Microservices is a new software architecture and delivery paradigm, where applications are composed of several small runtime services.
The current mainstream approach for software delivery is to build, integrate, and test entire applications as a monolith. This approach requires any software change, however small, to require a full test cycle of the entire application.
With Microservices a software module is delivered as an independent runtime service with a well defined API. The Microservices approach allow faster delivery of smaller incremental changes to an application.
There are several tradeoffs to consider with the Microservices architecture. On one hand, the Microservices approach builds on several best practices and patterns for software design, architecture, and DevOps style organization. On the other hand, Microservices requires expertise in distributed programming and can become an operational nightmare without proper tooling in place. There are several good posts that highlight the pros-and-cons of Microservices, and I have added in the references section.
In the remainder of this post, I will define five architectural constraints (principles that drive desired properties) for the Microservices architectural style. To be a Microservice, a service must be:
- Minimal, and;
Microservice Constraint #1 – Elastic
A microservice must be able to scale, up or down, independently of other services in the same application.
This constraint implies that based on load, or other factors, you can fine tune your applications performance, availability, and resource usage.
This constraint can be realized in different ways, but a popular pattern is to architect the system so that you can run multiple stateless instances of each microservice, and there is a mechanism for Service naming, registration, and discovery along with routing and load-balancing of requests.
Microservice Constraint #2 – Resilient
A microservice must fail without impacting other services in the same application.
A failure of a single service instance should have minimal impact on the application. A failure of all instances of a microservice, should only impact a single application function and users should be able to continue using the rest of the application without impact.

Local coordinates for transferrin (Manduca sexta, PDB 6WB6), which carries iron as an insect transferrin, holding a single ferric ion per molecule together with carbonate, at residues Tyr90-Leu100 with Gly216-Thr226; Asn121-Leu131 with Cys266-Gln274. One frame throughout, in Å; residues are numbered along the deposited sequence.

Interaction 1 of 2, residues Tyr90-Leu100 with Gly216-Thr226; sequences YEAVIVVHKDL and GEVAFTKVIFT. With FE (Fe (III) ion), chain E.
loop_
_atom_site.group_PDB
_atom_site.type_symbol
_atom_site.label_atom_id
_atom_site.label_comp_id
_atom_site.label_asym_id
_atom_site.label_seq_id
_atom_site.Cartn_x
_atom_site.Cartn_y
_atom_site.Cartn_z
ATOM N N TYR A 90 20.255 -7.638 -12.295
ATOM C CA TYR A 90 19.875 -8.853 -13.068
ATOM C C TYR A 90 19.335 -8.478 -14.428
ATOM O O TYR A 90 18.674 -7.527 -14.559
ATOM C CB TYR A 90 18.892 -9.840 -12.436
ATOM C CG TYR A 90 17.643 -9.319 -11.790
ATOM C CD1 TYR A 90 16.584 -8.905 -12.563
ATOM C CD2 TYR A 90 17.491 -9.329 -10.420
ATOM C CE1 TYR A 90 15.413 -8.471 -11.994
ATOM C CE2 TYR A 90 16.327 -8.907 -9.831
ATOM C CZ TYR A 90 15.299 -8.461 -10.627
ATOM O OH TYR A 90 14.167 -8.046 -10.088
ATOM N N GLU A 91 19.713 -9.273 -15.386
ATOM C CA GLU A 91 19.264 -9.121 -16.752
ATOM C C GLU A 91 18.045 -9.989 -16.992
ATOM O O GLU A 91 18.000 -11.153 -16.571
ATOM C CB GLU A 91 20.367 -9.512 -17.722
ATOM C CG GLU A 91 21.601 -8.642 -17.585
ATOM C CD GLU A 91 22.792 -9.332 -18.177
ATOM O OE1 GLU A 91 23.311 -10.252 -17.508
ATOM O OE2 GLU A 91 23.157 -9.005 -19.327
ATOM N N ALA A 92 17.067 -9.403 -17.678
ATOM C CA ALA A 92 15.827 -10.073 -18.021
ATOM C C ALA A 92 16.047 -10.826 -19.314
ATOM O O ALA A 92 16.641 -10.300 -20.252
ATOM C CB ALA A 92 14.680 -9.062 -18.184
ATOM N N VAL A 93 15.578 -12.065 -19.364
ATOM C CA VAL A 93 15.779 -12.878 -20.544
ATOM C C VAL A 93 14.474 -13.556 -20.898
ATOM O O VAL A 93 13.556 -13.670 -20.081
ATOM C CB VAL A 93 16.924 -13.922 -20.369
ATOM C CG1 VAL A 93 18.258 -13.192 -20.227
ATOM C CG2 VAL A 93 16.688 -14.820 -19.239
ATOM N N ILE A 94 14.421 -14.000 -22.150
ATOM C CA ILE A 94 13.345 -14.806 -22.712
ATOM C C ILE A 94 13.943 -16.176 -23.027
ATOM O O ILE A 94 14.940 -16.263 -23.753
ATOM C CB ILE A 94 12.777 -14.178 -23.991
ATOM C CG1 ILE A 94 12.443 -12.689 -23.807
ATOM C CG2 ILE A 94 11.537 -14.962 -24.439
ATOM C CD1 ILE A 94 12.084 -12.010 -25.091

Adrian Cockroft describes Microservices as loosely coupled service oriented architecture with bounded contexts . To be resilient a service has to be loosely coupled with other services, and a bounded context limits a service’s failure domain.
Microservice Constraint #3 – Composable
A microservice must offer an interface that is uniform and is designed to support service composition.
Microservice APIs should be designed with a common way of identifying, representing, and manipulating resources, describing the API schema and supported API operations. The ‘Uniform Interfaces constraint of the REST architectural style describes this in detail.
Service Composition is a SOA principle that has fairly obvious benefits, but few guidelines on how it can be achieved. A Microservice interface should be designed to support composition patterns like aggregation, linking, and higher-level functions such as caching, proxies and gateways.
I previously discussed REST constraints and elements in as two part blog post: REST is not about APIs
Microservice Constraint #4 – Minimal
A microservice must only contain highly cohesive entities
In software, cohesion is a measure of whether things belong together. A module is said to have high cohesion if all objects and functions in it are focused on the same tasks. Higher cohesion leads to more maintainable software.
A Microservice should perform a single business function, which implies that all of its components are highly cohesive. This is also an Single Responsibility Principle (SRP) of object-oriented design 
Microservice Constraint #5 – Complete
A microservice must be functionally complete
Bjarne Stroustrup, the creator of C++, stated that a good interface must be, “minimal but complete” i.e. as small as possible, and no smaller.
Similarly, a Microservice must offer a complete function, with minimal dependencies (loose coupling) to other services in the application. This is important, as otherwise its becomes impossible to version and upgrade individual services.
This constraint is designed to oppose the minimal constraint. Put together a microservice must be “minimal but complete.”
Designing a Microservices application requires application of several principles, patterns, and best practices of modular design and service-oriented architectures. In this post, I’ve outlined five architectural constraints which can help guide and retain the key benefits of a Microservices-style architecture.
For example, Microservices Constraint# 1 – Elastic steers implementations towards separating the data tier from the application tier, and leads to stateless services.
At Nirmata we have built our solution, that makes it easy to deploy and operate microservices applications, using these very same principles. We believe that Microservices style applications, running in containers, will power the next generation of software innovation.
If you are using, or interested in using microservices, I would love to hear from you.
Founder and CEO
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 Microservices, Martin Fowler and James Lewis,
 Microservices Are Not a free lunch!, Benjamin Wootton,
 State of the Art in Microservices, Adrian Cockroft,
 The Principles of Object-Oriented Design, Robert C. Martin,